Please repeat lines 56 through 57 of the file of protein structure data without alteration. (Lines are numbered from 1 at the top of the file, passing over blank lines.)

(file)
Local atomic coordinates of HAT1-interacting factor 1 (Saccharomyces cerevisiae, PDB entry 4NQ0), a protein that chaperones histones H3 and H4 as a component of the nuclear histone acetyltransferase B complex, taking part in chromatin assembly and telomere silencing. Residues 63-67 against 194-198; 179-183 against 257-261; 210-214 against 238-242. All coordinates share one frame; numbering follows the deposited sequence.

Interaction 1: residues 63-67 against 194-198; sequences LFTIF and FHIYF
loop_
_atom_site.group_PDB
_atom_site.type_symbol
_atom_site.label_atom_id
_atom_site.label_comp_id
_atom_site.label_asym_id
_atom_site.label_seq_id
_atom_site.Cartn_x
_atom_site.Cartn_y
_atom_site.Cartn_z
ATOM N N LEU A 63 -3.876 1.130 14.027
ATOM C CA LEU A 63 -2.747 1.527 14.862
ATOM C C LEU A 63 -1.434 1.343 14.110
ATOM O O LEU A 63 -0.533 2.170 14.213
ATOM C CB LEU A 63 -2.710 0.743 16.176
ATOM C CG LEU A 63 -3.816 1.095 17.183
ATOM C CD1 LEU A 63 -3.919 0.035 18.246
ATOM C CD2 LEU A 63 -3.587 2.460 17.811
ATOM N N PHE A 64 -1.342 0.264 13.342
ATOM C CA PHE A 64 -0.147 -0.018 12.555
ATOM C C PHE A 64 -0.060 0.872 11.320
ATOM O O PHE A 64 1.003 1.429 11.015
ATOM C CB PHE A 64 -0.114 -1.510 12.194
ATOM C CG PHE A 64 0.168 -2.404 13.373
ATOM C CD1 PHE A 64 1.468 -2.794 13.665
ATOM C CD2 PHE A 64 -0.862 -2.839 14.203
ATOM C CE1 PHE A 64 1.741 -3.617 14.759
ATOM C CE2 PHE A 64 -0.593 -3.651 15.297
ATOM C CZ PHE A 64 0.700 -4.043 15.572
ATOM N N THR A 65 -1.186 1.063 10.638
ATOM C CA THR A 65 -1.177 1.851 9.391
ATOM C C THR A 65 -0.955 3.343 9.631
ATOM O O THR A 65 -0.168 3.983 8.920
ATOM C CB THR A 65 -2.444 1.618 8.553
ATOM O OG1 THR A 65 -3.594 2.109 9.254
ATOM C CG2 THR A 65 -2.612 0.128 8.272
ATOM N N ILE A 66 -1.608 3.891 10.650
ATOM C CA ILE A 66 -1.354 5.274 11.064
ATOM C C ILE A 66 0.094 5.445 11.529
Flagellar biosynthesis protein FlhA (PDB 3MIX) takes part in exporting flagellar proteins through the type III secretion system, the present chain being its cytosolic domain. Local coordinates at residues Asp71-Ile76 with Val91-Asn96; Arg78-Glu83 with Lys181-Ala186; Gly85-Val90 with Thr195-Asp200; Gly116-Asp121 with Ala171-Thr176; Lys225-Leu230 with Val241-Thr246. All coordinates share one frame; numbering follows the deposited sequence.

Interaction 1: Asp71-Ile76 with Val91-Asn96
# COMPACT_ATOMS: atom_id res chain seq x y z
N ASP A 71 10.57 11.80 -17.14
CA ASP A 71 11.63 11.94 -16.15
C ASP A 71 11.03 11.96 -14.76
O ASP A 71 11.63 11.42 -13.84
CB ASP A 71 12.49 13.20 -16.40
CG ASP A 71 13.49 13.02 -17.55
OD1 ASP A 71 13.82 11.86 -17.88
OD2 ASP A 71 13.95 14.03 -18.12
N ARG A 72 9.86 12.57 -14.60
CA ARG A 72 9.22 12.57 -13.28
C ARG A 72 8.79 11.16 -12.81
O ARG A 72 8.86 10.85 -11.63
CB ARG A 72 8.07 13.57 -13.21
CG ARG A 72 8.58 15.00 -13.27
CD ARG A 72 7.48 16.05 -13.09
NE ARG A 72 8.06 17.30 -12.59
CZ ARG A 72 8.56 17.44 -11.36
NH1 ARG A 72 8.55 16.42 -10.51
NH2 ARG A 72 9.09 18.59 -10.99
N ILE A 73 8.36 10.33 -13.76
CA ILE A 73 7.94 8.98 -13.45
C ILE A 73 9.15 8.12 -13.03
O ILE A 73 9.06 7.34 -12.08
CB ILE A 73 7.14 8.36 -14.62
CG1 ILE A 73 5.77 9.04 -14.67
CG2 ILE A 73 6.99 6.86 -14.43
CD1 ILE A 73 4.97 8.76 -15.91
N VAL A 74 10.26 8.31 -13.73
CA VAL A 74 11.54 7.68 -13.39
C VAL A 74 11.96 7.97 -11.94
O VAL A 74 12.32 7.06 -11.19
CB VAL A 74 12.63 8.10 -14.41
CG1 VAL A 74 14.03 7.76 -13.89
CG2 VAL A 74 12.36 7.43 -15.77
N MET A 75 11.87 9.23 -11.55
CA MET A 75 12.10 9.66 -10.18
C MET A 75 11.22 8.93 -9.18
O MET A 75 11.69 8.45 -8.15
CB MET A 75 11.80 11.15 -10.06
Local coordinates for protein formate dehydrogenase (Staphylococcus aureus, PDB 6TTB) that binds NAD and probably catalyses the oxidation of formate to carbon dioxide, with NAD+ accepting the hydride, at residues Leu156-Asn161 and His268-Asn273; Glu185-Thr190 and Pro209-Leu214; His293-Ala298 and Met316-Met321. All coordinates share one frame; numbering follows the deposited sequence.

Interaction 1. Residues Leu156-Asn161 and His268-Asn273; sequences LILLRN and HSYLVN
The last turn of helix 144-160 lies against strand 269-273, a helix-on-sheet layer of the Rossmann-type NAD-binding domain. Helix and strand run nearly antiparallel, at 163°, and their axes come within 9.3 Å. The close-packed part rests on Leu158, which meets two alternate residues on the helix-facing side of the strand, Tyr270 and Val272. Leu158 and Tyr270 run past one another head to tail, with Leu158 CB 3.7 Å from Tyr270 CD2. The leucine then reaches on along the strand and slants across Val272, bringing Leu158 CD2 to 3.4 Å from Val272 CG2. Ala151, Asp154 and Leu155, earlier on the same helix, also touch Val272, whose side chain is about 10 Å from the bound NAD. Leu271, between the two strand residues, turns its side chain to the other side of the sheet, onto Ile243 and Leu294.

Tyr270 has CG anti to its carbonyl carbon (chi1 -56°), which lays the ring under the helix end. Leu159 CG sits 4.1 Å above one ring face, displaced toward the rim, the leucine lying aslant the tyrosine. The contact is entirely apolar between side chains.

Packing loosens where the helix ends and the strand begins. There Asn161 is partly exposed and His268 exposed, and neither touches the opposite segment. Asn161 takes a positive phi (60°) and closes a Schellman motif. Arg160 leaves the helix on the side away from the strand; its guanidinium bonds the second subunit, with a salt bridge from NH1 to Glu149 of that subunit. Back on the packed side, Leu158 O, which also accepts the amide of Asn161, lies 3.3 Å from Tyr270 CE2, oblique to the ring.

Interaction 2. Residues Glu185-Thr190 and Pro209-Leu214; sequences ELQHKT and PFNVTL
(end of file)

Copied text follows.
O ARG A 72 8.86 10.85 -11.63
CB ARG A 72 8.07 13.57 -13.21